Welcome to Netrider ... Connecting Riders!

Interested in talking motorbikes with a terrific community of riders?
Signup (it's quick and free) to join the discussions and access the full suite of tools and information that Netrider has to offer.

sitting in a shed for three years... ouch!

Discussion in 'Technical and Troubleshooting Torque' started by jamesp, Dec 24, 2005.

  1. Howdy all - I'm new to this forum but it looks pretty good from here!

    I've got hold of a Suzuki GS500E (1992) for $400 - only problem is that it's been sitting in a shed for three years... Currently I'm doing:
    - fuel tank replacement (totally rusted)
    - fuel and air filters
    - oil/filter change
    - brake fluid replacement
    - fork oil change

    Can anyone think of anything else that really needs doing before I take it out?
  2. Might be stating the obvious but don't forget to check the condition and pressures of the tyres before taking it out, also check that all the lights are working.
  3. You might find the tires have gone a tad hard with age and developed flat spots from staying in one position for that long. What a bargin! :)
  4. I've been hearing that the tyres will probably be a problem from a few people - I think I'll get new ones just in case (I'm a learner). Pity, though - they're virtually new.
  5. Dont forget about the chain
  6. Good form - would the hoses need replacing and how could I tell?
  7. Hoses might be okay just check to see if they still feel reasonably flexible - on the smaller hoses (eg fuel lines) kink them right over a few times and see if they split.
  8. replace the tyres! they'll be hard as buggery and won't warm up properly, it'll be a new bike with new tyres.

    Keep your old ones for burn outs :)
  9. Sounds good to me - I was wondering what to do with the old tyres...
  10. see Dan's comment re: your old tyres,

    I'd also change the oil again after only a 1000k's once it's running, just to make sure any crap that's taken up reidence is cleaned out, cheap insurance really.

    That's agood bargain you got :D

  11. It was a good deal - not pinched either! Thanks for the ideas - excellent forum.
  12. Maybe obvious aswell, drain/flush the carbies with new fuel. Why was it stored for so long??
  13. Hadn't been riding for a while and then moved away. I think it just got forgotten since he was thinking of selling even before moving. Heaps of people seem to let their bike licenses lapse - dunno why!
  14. Lapsed bike licence?

    Must be a Canberra thing.

    Here in Vic (not me) once you get your bike licence you get it for life (or until you lose it).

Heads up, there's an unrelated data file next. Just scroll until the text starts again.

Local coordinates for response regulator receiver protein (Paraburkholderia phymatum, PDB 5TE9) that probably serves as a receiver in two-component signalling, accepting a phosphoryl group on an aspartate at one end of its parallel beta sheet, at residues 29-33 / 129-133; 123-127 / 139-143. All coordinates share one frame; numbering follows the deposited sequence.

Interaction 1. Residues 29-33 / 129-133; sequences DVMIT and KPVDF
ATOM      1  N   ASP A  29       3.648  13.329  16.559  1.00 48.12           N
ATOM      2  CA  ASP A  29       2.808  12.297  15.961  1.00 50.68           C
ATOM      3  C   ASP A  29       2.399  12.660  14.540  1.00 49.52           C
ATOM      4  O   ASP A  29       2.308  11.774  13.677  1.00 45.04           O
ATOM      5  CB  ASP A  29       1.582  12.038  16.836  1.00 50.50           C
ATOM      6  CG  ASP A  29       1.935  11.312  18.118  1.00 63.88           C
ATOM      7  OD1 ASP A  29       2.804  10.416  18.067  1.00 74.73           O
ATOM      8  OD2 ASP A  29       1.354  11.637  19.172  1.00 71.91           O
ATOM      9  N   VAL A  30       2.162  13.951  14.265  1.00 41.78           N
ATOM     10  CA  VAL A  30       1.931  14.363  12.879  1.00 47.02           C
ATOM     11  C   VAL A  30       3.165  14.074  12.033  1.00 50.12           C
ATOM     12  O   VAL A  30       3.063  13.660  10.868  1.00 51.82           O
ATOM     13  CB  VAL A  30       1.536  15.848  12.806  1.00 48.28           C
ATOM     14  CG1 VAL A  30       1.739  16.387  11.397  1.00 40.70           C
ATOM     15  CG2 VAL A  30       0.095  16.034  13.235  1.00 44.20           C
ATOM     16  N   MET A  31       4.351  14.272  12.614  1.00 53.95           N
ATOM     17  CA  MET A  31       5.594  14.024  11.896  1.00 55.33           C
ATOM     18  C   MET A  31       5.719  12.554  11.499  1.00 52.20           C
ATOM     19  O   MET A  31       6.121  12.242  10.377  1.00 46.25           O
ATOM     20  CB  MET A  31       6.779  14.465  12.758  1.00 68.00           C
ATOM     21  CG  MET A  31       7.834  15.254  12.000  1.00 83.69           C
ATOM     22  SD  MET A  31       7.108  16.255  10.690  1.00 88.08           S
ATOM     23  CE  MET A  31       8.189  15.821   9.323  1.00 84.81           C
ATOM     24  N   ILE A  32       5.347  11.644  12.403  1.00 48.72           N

15. I think it was mainly the work involved to get it through rego (what I'm doing now I suppose). Time consuming unless you want to pay someone to do it for you.
  16. Btw - a NSW licence, not ACT. One of my biggest gripes with the RTA is their renewal scheme... Revenue!!!
  17. Don't forget to check for spiders.
  18. That'd be a nasty surprise while going down the freeway! I used some surface spray above the bbq area a couple of months back - 9 VERY unhappy redbacks...
  19. Sorry, Dan, but that's a bit of an old wives' tale, especially when it comes to tyres like the ones a GS500 is likely to be fitted with.

    I have a Spada in the garage which is still wearing the same tyres it had on it when I first came into contact with it, over three years ago now, and the tyres were far from fresh then. The last time I took it out to blow its cobwebs out, the tyres didn't behave significantly different to what they did three years ago.

    The Dulop GT501's on the GPz500S I used for couriering many moons ago now were also a number of years old (I got the receipts), and they were fine enough.

    What evidence I have for tyres going off through old age is a bit tainted... in one instance, back in 2002, a mate fitted a used rear slick to his TL-R, found it sketchy, went to get another fitted, only to have the been-there-done-that fitter identify the tyre by its serial number as having been made in 1996. How much of the tyre's sketchiness would've been due to it having deteriorated due to age, how much of it would've been due to how it was originally used, and how much of it would've been due to it having been made with 1996 tyre technology.

    In another instance, in winter of 2002, another mate stacked his R1 after the rear Michelin Hi-Sport he'd had fitted a few hundred km ago let go without warning on a freeway onramp at night. The Hi-Sport was discontinued in late 1999, when it was superseded by the Pilot Race, so the tyre was almost three years old, but the Hi-Sport is pretty much the tyre which saddled Michelin with a rep for making tyres which let go suddenly and without explanation, and the accident occured at night, on cold tarmac in a location susceptible to oil or diesel. So, is the age of the tyre to blame, or its basic construction.

    In the OP's position, I wouldn't be so keen to spend an extra $300; I'd at least give the current tyres a chance.
  20. Tyres should be fine.
    A lot of people tend to disagree but it was kept indoors so it will be fine.
    A bit of a furfy to say tyres go "off"
    maybe your uber slick uber cool compound types will but the tyres on your bike will be fine soon as you get it out there and riding.
    Particularly if they still are virtually new.